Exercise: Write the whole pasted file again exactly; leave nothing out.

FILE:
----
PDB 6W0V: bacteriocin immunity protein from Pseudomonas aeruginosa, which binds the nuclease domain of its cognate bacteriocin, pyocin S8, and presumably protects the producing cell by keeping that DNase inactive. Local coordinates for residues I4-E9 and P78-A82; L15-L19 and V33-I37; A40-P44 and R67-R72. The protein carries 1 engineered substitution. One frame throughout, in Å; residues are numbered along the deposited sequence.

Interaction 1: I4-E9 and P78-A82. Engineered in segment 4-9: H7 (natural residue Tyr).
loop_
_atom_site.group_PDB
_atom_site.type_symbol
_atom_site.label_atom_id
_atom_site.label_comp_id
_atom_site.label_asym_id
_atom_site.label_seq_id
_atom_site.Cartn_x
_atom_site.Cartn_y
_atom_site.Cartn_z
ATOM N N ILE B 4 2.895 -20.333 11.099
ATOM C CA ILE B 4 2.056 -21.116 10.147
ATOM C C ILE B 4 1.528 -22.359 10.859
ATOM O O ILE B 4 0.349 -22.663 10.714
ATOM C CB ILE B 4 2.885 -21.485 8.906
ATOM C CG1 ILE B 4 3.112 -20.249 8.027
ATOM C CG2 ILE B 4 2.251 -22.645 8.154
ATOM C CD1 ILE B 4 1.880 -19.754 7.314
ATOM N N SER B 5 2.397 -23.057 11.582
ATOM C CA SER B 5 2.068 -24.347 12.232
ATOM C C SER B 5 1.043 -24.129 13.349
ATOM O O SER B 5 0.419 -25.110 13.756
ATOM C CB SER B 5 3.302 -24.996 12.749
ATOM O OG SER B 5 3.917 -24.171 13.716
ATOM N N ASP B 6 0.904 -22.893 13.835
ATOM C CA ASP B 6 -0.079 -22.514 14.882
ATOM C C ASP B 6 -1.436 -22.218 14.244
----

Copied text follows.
PDB 6W0V: bacteriocin immunity protein from Pseudomonas aeruginosa, which binds the nuclease domain of its cognate bacteriocin, pyocin S8, and presumably protects the producing cell by keeping that DNase inactive. Local coordinates for residues I4-E9 and P78-A82; L15-L19 and V33-I37; A40-P44 and R67-R72. The protein carries 1 engineered substitution. One frame throughout, in Å; residues are numbered along the deposited sequence.

Interaction 1: I4-E9 and P78-A82. Engineered in segment 4-9: H7 (natural residue Tyr).
loop_
_atom_site.group_PDB
_atom_site.type_symbol
_atom_site.label_atom_id
_atom_site.label_comp_id
_atom_site.label_asym_id
_atom_site.label_seq_id
_atom_site.Cartn_x
_atom_site.Cartn_y
_atom_site.Cartn_z
ATOM N N ILE B 4 2.895 -20.333 11.099
ATOM C CA ILE B 4 2.056 -21.116 10.147
ATOM C C ILE B 4 1.528 -22.359 10.859
ATOM O O ILE B 4 0.349 -22.663 10.714
ATOM C CB ILE B 4 2.885 -21.485 8.906
ATOM C CG1 ILE B 4 3.112 -20.249 8.027
ATOM C CG2 ILE B 4 2.251 -22.645 8.154
ATOM C CD1 ILE B 4 1.880 -19.754 7.314
ATOM N N SER B 5 2.397 -23.057 11.582
ATOM C CA SER B 5 2.068 -24.347 12.232
ATOM C C SER B 5 1.043 -24.129 13.349
ATOM O O SER B 5 0.419 -25.110 13.756
ATOM C CB SER B 5 3.302 -24.996 12.749
ATOM O OG SER B 5 3.917 -24.171 13.716
ATOM N N ASP B 6 0.904 -22.893 13.835
ATOM C CA ASP B 6 -0.079 -22.514 14.882
ATOM C C ASP B 6 -1.436 -22.218 14.244